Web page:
About ten years ago, when I was a young assistant professor at Bryn Mawr College and new to academia, I was taken by surprise when one of my students complained about an assigned text—Ovid’s Metamorphoses. Specifically, her concern was about Ovid’s lack of sensitivity on the subject of rape. The Metamorphoses is a poetic compendium of ancient Greek and Roman myths; one of its common motifs is male gods erotically pursuing females. I was particularly surprised by the student’s comment because Ovid’s elegant and witty text is remarkably sympathetic to the female characters. But I knew that Mawrters are famous for the intensity of their beliefs; it makes sense for students at a women’s college to feel so strongly about violence against women.

In the years that followed, I discovered that in fact the Metamorphoses is a common prompt for virtue signaling, not only for students but also for professional scholars across American universities. It is typical for a public lecture on Ovid’s Metamorphoses to begin with a trigger warning for rape and an invitation to audience members to feel free to step out of the room.

I could never quite square how listeners could be traumatized by Ovidian descriptions of sexual violence. Here, for example, is one of the most famous ones: “while [the god Jupiter] spoke, [the nymph Io] fled, [ . . .] but the god called forth a heavy shadow which involved the wide extended earth and stopped her flight and ravished in that cloud her chastity.” But I gave them the benefit of the doubt.

When Hamas terrorists attacked Israel on October 7, they not only murdered hundreds of children, elderly, and women and kidnapped hundreds more, but also systematically perpetrated brutal mass gang-rapes, complete with mutilation and other forms of inhuman violence against women. In one witness account, after terrorists finished raping a woman—and while she was still alive—they chopped off one of her breasts and were kicking it to one another like a soccer ball in the dust. In another, a gang-raped woman pleaded with the terrorists to shoot her dead—which they did, once everyone in the group had a turn with her.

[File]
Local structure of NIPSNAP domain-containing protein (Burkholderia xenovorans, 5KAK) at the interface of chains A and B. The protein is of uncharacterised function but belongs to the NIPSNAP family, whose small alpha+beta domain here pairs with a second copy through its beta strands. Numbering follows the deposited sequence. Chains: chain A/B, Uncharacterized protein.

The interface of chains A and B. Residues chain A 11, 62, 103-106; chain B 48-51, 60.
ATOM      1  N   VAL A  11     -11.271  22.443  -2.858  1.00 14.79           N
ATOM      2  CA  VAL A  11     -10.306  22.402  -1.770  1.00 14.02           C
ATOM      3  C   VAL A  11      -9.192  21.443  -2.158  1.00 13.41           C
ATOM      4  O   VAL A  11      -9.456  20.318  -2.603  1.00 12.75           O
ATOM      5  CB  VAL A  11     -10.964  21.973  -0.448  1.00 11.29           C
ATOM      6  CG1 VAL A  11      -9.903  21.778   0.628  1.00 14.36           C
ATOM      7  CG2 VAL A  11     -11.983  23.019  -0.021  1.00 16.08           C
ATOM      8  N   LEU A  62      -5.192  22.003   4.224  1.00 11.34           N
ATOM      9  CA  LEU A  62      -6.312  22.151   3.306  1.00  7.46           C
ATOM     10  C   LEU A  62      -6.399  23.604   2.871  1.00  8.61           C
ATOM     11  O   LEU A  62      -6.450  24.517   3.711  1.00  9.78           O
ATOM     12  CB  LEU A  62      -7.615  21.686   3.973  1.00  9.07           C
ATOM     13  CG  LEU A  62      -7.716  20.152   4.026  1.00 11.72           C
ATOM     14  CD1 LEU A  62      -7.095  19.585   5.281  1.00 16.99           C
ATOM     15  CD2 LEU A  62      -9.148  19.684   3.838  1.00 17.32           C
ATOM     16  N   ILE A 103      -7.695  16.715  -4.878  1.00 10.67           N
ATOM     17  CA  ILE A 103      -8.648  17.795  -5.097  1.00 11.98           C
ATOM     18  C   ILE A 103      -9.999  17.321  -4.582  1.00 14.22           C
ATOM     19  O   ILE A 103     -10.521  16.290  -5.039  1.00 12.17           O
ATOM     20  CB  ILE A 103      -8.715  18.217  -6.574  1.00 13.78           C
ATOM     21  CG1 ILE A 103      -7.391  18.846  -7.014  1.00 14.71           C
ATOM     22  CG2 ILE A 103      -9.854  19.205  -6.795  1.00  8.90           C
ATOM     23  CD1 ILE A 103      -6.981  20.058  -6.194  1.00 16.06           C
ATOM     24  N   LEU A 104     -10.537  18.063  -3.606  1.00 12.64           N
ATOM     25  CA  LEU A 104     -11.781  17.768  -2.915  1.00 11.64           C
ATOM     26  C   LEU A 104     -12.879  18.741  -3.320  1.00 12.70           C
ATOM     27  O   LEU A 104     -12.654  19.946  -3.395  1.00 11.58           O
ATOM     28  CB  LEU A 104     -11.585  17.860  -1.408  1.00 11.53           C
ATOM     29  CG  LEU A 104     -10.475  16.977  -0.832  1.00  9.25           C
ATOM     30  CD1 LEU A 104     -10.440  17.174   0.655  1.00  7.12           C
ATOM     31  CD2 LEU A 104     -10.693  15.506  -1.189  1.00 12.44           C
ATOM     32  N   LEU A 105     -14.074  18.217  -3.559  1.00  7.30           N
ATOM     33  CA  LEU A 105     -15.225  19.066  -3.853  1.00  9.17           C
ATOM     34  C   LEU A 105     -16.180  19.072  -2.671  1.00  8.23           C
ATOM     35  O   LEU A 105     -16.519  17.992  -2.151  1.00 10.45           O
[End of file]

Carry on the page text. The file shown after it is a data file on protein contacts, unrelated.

I am deliberately detailing these facts—facts so brutal that it is outrageous even to put them down in writing, and yet whose very brutality demands that they be recorded for posterity. It is especially important to do so, given that much of the world has turned a deaf ear to—or, worse, brazenly denied—these outrages against Israeli women and girls. Academics and students across the U.S. praised the October 7 attack as “heroic” and “an achievement.” Washington State congresswoman Pramila Jayapal stunned a CNN host when she avoided taking a firm stance against the Hamas-perpetrated rapes. UN Women waited two months before it began to respond to detailed forensic reports of Hamas’s atrocities against females. According to State Department spokesman Matthew Miller, Hamas refused to release more female hostages because the terrorists didn’t want the women to detail what they endured in captivity. For the past four months, captive Israeli women have been enduring sexual violence, while many in the academic world have remained silent.

Victory over Hamas should be a priority for anyone who claims to care about the rights of women. I expected that my own institution, Bryn Mawr, would live up to its mission as a women’s college; that, across the nation, the same students and faculty who cannot bear to hear how “Jupiter ravished Io’s chastity” would turn out in droves to condemn publicly Hamas’s rapes and mutilations and to support the group’s elimination; that these same students and faculty would publicly accuse Hamas of continuing to hold hostages, of using innocent civilians as human shields, and of endangering Palestinian civilians by refusing to capitulate. In all these expectations, I was mistaken. Perhaps the culture of trigger warnings, with its self-involvement and emphasis on grievance, has rendered our academic communities incapable of taking a moral stand against authentic, savage violence rendered against other human beings.

In one of Ovid’s darkest myths, after Thracian King Tereus cuts out Athenian princess Philomela’s tongue so that she cannot tell anyone that he has raped her, Philomela finds a way of broadcasting her story by depicting it on a tapestry. Over the past four months, Israeli victims of rape have been ignored by journalists, academics, college students, politicians, and UN representatives, but slowly, against all odds, their stories are coming to light. The question for American academia is: Whose side will it take—Tereus’s or Philomela’s?

Photo by CHARLY TRIBALLEAU/AFP via Getty Images


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